Uncle Nick’s still got it

Photograph of Nick Nickolas by Daniel Bahmani

Photograph of Nick Nickolas by Daniel Bahmani

NICK NICKOLAS got his first restaurant job in Oakland in 1955 at a very fine restaurant called Villa de la Paix. He went on to a six-decade career in which he opened more than 30 restaurants nationwide — most notably his Nick’s Fishmarkets in Honolulu, Beverly Hills, Chicago, Miami and other cities. Then he came home to the Bay Area and retired.

Or so he thought.

“So I’m back in the Bay Area,” says Nickolas, “and my nephew asks me to come over and take a look at his operation,” Dino & Santino’s, the neighborhood pizza joint at Fillmore and California owned by longtime local Dino Stavrakikis. “Before I realize it, three years have passed and I’m still coming over.”

Uncle Nick, as he’s become known to Dino’s regulars, has brought a touch of the big-time to the neighborhood, with his flashy clothes, toothy smile and smooth manner.

“Sometimes you can’t get enough of this business,” he says. “When it becomes a big part of your life it’s no longer work, but a way for you to express a love of hospitality.”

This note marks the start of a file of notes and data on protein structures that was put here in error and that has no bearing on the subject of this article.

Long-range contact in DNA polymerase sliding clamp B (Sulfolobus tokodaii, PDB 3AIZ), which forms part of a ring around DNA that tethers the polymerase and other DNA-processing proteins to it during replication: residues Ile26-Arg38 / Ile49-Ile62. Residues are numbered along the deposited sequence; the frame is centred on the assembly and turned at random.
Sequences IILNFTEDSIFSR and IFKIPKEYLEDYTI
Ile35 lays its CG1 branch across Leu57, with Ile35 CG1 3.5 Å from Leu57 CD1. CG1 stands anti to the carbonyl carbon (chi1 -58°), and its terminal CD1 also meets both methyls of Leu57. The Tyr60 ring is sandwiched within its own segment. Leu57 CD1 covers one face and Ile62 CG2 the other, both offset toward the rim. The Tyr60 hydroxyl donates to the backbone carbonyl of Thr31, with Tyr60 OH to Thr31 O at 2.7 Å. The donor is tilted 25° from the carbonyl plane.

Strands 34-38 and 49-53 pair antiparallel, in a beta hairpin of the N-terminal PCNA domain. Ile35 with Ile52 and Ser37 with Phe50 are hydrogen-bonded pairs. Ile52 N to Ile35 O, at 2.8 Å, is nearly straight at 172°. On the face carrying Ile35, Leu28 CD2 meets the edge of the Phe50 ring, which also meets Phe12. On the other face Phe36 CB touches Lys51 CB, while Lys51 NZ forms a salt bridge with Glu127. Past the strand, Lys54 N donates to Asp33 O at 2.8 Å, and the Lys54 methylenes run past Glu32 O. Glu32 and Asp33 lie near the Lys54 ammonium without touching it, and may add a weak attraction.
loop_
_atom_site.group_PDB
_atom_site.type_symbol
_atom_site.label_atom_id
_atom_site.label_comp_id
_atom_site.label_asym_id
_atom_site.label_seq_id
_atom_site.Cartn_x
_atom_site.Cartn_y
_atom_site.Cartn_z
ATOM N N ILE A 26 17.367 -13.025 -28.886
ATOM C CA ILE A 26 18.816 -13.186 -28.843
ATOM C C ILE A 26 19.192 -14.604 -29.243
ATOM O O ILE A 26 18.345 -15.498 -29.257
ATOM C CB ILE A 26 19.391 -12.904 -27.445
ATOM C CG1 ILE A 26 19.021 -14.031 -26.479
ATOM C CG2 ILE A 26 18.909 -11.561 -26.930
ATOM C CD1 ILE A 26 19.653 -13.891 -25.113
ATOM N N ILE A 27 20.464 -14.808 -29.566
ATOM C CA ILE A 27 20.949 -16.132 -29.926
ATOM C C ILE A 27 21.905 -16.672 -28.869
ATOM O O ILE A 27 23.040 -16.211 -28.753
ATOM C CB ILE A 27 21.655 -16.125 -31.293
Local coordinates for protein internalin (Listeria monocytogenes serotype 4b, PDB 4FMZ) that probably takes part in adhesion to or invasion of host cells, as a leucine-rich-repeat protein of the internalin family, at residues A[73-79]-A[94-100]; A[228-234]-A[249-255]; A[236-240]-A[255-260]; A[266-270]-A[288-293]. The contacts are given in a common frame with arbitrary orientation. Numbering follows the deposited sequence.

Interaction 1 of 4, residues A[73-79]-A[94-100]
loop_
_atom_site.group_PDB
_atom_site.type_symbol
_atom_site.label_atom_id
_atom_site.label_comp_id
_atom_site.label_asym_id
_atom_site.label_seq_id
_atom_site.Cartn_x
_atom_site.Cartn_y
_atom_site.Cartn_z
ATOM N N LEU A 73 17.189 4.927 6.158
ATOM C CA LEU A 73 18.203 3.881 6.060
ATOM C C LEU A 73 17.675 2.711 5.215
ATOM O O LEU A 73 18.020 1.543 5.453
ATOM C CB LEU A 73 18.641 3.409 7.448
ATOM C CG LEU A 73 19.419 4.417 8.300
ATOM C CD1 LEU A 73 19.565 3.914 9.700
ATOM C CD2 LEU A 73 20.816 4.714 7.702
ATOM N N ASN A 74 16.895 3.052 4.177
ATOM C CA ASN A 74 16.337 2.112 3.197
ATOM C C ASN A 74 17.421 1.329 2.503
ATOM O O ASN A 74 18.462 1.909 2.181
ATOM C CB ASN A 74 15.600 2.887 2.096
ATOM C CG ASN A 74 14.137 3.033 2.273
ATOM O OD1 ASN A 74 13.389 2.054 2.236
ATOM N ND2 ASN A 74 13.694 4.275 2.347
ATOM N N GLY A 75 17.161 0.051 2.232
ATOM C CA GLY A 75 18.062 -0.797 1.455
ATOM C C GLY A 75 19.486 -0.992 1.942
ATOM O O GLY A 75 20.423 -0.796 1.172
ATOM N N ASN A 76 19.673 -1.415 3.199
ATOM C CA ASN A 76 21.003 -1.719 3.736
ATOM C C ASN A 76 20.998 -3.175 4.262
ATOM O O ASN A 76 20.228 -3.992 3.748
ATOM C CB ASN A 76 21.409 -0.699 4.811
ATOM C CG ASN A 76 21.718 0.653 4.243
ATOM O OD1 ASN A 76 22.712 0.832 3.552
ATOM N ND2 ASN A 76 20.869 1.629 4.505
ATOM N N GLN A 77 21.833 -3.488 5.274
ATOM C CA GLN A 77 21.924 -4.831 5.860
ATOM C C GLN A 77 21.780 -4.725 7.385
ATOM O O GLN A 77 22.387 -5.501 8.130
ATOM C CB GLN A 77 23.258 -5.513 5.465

Family-friendly Dino’s is a considerable contrast to the high-flying restaurants Nickolas ran for most of his career.

“My restaurants were mainly white tablecloth with tuxedoed waiters — fancy and expensive,” he says. “But price doesn’t change hospitality. If you spend $10 or $10,000, the hospitality should not change.”

Dino was already in the process of remodeling and upgrading his corner spot at the heart of the neighborhood, and his Uncle Nick helped him up his game.

“There’s a new menu and new decor,” says Nickolas, “but the same good food and the same attitude. Dino and Santino’s fits into the Fillmore in a unique way — and it’s one of the few remaining family-run businesses.”

He adds: “Food is not what the guests remember, but the way they were treated. A good waiter can save a mediocre meal, but bad hospitality can sink the entire experience altogether. Were you greeted properly? Were you seated in a timely fashion? Were you thanked on the way out? If you were, the food tasted better — period.”

Dino is not the only old friend Nickolas has reconnected with since he came back home to the Bay Area. Through Facebook, he also got back in touch with Judy Steinberg, a friend he met for the first time in 1968. Their initial romance turned into a friendship that lasted on and off for 45 years. Now it’s back on again, and they are engaged — and working together on a website and a new book they’re calling Sexy at Any Age: It’s Never Too Late! (The Judy and Nick Story).

Read more: “Sexy at any age

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